Most organizations, both at the highest level and the departmental level, are supposed to have a strategy. And the managers of these organization are expected to execute that strategy. Seems simple enough, but let’s test these assumptions.
Think about your organization. What is the overall strategy? Can you articulate it from memory? Can you look it up somewhere? What activities are you doing in your department that support the strategy? Do you know where the strategy comes from?
Now think about your department and the managers in it. Do they know the organization’s overall strategy? Can they articulate it from memory or look it up somewhere? Do they know where it comes from? And. . . do they have a strategy articulated for how they execute the larger strategy?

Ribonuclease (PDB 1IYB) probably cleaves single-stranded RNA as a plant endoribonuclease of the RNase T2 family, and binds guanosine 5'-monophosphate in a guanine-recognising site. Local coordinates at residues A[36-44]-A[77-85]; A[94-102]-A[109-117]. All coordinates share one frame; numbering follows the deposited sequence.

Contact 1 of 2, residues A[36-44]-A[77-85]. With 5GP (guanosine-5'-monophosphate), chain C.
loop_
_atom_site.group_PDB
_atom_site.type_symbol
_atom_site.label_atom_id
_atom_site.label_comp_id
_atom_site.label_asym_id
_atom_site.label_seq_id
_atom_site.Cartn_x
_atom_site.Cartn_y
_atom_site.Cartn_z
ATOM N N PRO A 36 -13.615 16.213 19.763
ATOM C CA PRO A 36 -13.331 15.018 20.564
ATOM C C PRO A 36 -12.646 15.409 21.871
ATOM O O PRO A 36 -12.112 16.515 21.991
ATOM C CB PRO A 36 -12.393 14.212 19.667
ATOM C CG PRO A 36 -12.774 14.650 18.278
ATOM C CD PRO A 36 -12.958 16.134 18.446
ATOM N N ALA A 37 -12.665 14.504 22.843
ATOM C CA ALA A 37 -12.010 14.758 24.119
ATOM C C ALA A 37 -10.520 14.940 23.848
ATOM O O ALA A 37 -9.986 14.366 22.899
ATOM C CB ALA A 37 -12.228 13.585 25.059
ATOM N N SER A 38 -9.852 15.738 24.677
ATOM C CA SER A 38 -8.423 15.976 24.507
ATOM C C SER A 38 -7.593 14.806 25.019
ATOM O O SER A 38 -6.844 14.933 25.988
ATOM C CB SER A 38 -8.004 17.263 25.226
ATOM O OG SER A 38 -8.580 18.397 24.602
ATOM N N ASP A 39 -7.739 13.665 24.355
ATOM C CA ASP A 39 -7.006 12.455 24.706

Let’s take a look at which quadrant your organization or department may be in:
In this view, I’ve placed four general possibilities in the grid. On the Y-axis, we have the scale of whether the overall organization has a clearly defined and articulated strategy. The lower on the axis, the less the strategy is articulated and the more it is assumed to be implied, or, perhaps, completely lacking. On the X-axis, you have manager awareness of the strategy. Sure it’s important to have a strategy, but how aware are your managers of it? The further you go to the right on the X-axis, the more the manager is able to articulate and interpret the strategy.